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|Tuesday, April 01, 2008|
Some commercial salmon fishermen will survive the next few years. Many more will not.
By Abraham Hyatt
Start with a basic fact: Oregon’s coastal commercial salmon industry is not dead, nor will it — probably — ever be.
But define “industry.” What if in the future every season is measured in days, not weeks or months? What if the number of commercial fishing boats drops below 100? Could it be called a “salmon industry” if fishermen spend most of their time working other fisheries and only a fraction of their time catching salmon?
Mark Newell is a commercial fisherman out of Newport and sits on the Oregon Salmon Commission. “Things look pretty grim for the salmon fleet for the next couple of years,” he says. “I wish I could paint a good picture, but I can’t.”
TRYING TO PREDICT HOW SALMON in the Pacific Northwest will run is not unique to this decade, nor to the last century. In 1880 two naturalists, David Jordan and Chas Gilbert, traveled through Oregon studying the salmon stocks for the federal government.
In an article in the March 1881 issue of The American Naturalist, the men identified some obvious things that were impacting the population. They wrote about how mining on the Sacramento River was destroying spawning grounds for the Chinook, and about the threat of over-fishing along the Columbia River, where canners packed 26 million pounds of salmon in 1880.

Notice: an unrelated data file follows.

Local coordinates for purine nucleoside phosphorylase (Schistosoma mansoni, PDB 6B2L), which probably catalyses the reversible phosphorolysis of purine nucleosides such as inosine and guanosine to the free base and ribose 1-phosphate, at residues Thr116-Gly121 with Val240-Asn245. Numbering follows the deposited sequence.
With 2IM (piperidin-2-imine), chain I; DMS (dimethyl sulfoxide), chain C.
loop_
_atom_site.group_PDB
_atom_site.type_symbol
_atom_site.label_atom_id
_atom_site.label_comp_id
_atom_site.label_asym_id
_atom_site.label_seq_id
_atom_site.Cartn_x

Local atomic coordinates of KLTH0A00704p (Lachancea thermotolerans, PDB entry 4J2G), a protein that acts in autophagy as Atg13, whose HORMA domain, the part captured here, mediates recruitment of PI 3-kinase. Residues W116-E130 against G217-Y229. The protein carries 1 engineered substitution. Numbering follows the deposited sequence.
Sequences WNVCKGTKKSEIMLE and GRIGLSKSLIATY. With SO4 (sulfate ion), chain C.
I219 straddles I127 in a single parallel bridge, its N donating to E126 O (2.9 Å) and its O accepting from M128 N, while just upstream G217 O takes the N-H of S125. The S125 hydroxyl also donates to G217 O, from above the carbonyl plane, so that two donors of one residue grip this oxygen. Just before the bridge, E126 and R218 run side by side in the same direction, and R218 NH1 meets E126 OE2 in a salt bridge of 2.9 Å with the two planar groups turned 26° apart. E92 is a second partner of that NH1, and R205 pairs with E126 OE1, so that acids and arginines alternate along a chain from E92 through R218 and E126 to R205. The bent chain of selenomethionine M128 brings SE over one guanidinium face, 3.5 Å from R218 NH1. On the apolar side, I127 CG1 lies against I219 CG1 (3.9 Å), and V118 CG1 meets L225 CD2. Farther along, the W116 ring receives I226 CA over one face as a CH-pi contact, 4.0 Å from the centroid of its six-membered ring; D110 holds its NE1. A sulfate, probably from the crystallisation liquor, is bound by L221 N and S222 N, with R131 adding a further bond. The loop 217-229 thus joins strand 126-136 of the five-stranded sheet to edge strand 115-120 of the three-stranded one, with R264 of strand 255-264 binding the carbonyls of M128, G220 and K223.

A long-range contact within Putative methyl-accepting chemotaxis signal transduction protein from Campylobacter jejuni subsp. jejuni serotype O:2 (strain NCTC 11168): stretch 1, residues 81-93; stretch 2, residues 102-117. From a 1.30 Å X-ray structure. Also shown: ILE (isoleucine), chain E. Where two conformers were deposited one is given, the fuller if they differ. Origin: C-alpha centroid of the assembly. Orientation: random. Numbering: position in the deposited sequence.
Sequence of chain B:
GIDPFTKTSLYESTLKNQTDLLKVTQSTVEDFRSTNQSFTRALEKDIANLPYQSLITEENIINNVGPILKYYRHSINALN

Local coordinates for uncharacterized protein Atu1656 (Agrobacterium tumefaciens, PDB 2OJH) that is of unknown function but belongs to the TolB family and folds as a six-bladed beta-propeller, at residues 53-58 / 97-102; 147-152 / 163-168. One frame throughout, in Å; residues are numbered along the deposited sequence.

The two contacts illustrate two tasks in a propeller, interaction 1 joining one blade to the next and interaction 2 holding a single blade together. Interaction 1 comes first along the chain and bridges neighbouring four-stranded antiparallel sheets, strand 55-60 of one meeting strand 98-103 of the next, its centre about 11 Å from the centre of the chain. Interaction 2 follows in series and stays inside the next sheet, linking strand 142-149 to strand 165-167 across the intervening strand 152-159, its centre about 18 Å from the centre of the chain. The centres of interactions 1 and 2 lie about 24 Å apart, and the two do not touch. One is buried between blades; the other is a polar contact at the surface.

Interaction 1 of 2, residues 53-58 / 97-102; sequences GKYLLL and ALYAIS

Thursday, July 10, 2014
BY TOM COX | OB BLOGGER
Tom Cox interviews Dr. Mark Goulston, author of Just Listen, Discover the Secret to Getting Through to Absolutely Anyone.
Monday, July 14, 2014
BY VIVIAN MCINERNY | OB BLOGGER
Some people think Amazon’s winking eye logo is starting to look like a hoodwink.
Tuesday, August 19, 2014
BY TOM COX | OB BLOGGER
Tom Cox interviews Steve Balzac, author of "Organizational Psychology for Managers."
Thursday, July 31, 2014
BY MARY SPILDE | OB GUEST CONTRIBUTOR
Faced with the aftermath of the “great recession,” increasing concern about the environment and dwindling family wage jobs, we have some very important choices to make about our future.
Wednesday, August 06, 2014
BY LINDA BAKER | OB EDITOR
Portland startup Green Endeavor strikes gold, inking a partnership with Underwriters Laboratories, an Illinois-based consulting and certification company with offices in 46 countries.
Friday, June 27, 2014
BY JASON NORRIS | OB BLOGGER
Over the last several months we have seen a wave of cross-border acquisitions, primarily U.S.-based companies looking to purchase non-U.S.-based companies. There are a few reasons for this, but the main culprit is the U.S. corporate tax system. The United States has one of the highest corporate tax rates in the world.
Tuesday, July 01, 2014
BY HANNAH WALLACE | OB BLOGGER
Demand for organic food continues to soar: Last year, sales of organic food rose to $32.3 billion — up 10% from 2012. In Oregon, organic produce wholesaler Organically Grown Co. has been championing organic growing methods for four decades.
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Vigilant enters a New Year with a new president.
How George Fox has become one of Oregon's largest private universities.
Forest Grove sees growth in the burgeoning food and beverage scene.
Fifty-one Lane Powell lawyers were recently selected by their peers for inclusion in The Best Lawyers in America® (Best Lawyers) 2015; of those selected, 23 lawyers are from the Firm’s office in Portland, Oregon.
Barran Liebman is proud to announce that Andrew Schpak, a Partner of the firm, has been named Chair of the American Bar Association’s Young Lawyers Division for the 2014-2015 bar year.
Vanessa Sturgeon and Miller Nash LLP were selected as leaders in encouraging female advancement.